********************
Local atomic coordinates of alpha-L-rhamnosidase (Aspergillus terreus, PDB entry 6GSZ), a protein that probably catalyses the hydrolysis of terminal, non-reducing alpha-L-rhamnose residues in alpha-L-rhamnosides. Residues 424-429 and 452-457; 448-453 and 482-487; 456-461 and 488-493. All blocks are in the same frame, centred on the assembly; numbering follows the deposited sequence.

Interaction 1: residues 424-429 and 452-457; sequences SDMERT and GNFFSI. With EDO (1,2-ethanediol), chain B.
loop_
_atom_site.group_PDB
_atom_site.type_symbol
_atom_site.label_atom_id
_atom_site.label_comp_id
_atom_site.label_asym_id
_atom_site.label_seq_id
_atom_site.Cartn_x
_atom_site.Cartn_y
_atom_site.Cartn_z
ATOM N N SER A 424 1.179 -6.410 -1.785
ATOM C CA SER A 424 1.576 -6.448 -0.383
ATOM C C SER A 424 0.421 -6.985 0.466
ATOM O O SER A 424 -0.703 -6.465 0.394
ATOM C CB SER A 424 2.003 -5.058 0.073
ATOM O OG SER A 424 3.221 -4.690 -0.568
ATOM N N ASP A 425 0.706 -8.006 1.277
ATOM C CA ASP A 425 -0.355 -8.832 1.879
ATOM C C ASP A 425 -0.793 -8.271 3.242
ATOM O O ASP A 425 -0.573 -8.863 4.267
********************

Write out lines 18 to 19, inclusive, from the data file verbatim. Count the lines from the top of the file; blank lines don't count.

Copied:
ATOM O OG SER A 424 3.221 -4.690 -0.568
ATOM N N ASP A 425 0.706 -8.006 1.277